MIAMI (Reuters) - A major Colombian drug runner who once worked with the Medellin cartel pleaded guilty on Wednesday to conspiring to bring cocaine into the United States.
Fabio Enrique Ochoa Vasco, 48, faces from 10 years to life in prison and agreed to forfeit $15 million in cash and property. He entered the plea in a U.S. District Court in Tampa, Florida.
Ochoa Vasco, who surrendered in Miami in January, led a drug operation that moved tons of cocaine from Colombia to the United States by cargo ship, speedboat and airplane, prosecutors said.
U.S. authorities once offered a $5 million bounty for information leading to his arrest and conviction, and they alleged that he had ties to a now-demobilized paramilitary group, the United Self-Defense Forces of Colombia.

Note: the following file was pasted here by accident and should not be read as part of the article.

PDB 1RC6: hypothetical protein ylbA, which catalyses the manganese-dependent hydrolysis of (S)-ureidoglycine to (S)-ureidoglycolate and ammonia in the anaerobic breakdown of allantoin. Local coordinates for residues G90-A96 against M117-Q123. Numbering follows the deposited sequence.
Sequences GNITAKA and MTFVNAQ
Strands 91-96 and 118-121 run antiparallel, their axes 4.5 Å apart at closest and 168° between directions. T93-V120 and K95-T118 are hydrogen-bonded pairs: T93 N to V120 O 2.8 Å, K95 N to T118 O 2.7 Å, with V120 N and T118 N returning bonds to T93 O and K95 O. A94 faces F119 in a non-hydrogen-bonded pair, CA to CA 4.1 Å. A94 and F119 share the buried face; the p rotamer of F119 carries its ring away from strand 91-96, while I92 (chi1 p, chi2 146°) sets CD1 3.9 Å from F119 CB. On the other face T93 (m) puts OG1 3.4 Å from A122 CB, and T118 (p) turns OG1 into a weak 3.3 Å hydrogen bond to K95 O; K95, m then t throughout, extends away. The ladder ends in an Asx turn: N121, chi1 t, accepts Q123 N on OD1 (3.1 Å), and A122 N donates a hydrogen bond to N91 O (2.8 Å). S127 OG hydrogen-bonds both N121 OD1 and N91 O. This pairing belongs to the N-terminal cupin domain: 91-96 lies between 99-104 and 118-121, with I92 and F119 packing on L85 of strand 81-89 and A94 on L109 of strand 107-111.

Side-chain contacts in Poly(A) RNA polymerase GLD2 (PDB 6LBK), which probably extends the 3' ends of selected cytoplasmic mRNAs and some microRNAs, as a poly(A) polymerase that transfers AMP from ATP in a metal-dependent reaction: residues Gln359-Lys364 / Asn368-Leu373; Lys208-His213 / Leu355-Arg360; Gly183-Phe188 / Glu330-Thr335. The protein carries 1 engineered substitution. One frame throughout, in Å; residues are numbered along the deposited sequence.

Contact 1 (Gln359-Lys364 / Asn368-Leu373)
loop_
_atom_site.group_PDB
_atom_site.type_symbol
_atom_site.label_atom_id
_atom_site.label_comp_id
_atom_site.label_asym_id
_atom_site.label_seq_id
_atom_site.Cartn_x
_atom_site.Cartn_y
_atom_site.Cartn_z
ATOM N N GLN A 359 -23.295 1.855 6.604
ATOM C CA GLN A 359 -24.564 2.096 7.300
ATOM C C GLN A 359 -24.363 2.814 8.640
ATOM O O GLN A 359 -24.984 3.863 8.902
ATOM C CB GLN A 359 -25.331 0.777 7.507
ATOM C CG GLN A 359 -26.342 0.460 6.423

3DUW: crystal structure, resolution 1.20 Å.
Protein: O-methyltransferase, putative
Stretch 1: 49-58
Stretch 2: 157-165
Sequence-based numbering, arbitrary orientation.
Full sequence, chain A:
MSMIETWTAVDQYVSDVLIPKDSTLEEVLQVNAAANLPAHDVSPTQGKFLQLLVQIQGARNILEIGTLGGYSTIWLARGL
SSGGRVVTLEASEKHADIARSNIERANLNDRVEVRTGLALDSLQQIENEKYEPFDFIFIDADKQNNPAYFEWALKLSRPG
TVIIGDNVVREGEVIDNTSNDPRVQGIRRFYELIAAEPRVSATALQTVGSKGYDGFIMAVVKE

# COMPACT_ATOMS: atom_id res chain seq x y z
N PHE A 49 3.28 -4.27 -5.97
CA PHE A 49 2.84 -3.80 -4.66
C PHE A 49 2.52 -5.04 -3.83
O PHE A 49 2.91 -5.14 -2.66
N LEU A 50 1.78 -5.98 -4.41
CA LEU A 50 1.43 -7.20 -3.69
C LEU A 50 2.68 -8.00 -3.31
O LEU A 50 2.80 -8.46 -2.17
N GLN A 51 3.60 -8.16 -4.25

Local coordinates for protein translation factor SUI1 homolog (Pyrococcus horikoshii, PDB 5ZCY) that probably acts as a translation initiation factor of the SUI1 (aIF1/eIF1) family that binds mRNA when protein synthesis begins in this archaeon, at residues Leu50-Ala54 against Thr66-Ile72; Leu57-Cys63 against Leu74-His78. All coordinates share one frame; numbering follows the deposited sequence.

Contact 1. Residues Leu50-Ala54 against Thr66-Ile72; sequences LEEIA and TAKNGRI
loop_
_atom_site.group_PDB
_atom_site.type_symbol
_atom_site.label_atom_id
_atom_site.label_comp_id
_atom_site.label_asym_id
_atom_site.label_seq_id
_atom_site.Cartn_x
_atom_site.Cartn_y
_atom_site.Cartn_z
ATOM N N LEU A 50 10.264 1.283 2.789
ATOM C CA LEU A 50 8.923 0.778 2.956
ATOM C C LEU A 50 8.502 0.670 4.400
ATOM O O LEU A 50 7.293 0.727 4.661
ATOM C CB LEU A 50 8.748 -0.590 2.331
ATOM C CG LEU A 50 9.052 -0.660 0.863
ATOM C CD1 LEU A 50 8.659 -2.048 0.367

Prosecutors said he was involved in trafficking for three decades and worked with the Medellin Cartel run by Colombia's most famous drug lord, Pablo Escobar, in the 1980s and 1990s.
Despite the similar name, Ochoa Vasco is not related to Fabio Ochoa Vasquez, one of Escobar's right-hand men, who is serving a prison sentence in the United States.
Ochoa Vasco agreed to forfeit assets including apartments in Medellin and Bogota, real estate in Miami and Mexico, a $1 million island, a plane, a hotel, the rights to a soccer player and $720,000 worth of loans to two people described in court papers only as "Maestro" and "Humberto," according to the plea deal.
(Reporting by Jim Loney, editing by Jane Sutton and Cynthia Osterman)